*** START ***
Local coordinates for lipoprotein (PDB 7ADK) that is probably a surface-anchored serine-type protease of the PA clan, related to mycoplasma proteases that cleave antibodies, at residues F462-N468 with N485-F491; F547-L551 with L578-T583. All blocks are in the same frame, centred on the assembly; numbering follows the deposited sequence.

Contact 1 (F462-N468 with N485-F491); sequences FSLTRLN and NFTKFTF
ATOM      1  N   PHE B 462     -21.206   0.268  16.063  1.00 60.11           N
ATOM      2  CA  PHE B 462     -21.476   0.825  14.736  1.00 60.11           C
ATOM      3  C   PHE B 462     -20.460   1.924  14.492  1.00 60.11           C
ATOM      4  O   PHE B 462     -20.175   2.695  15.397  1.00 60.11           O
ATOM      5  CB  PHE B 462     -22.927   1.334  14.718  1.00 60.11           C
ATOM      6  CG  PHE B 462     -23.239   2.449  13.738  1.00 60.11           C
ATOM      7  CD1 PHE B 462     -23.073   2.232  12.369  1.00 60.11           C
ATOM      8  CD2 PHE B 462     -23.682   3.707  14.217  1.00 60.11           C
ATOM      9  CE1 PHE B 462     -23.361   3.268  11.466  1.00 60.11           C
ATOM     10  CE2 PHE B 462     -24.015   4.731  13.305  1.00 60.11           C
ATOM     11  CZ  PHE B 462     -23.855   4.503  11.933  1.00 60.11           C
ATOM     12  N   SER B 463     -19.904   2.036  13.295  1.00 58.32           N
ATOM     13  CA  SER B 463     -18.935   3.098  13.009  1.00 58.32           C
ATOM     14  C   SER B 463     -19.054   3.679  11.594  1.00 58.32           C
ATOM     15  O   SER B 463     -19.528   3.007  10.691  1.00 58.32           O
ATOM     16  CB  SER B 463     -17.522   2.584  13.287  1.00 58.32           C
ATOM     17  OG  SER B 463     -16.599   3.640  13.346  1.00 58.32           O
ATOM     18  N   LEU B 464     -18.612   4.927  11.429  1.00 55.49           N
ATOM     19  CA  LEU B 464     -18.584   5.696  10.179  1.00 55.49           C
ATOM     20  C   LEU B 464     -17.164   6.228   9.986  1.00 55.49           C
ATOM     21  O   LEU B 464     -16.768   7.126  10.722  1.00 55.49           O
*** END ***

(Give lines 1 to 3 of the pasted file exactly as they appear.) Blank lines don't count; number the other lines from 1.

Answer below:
Local coordinates for lipoprotein (PDB 7ADK) that is probably a surface-anchored serine-type protease of the PA clan, related to mycoplasma proteases that cleave antibodies, at residues F462-N468 with N485-F491; F547-L551 with L578-T583. All blocks are in the same frame, centred on the assembly; numbering follows the deposited sequence.

Contact 1 (F462-N468 with N485-F491); sequences FSLTRLN and NFTKFTF
ATOM      1  N   PHE B 462     -21.206   0.268  16.063  1.00 60.11           N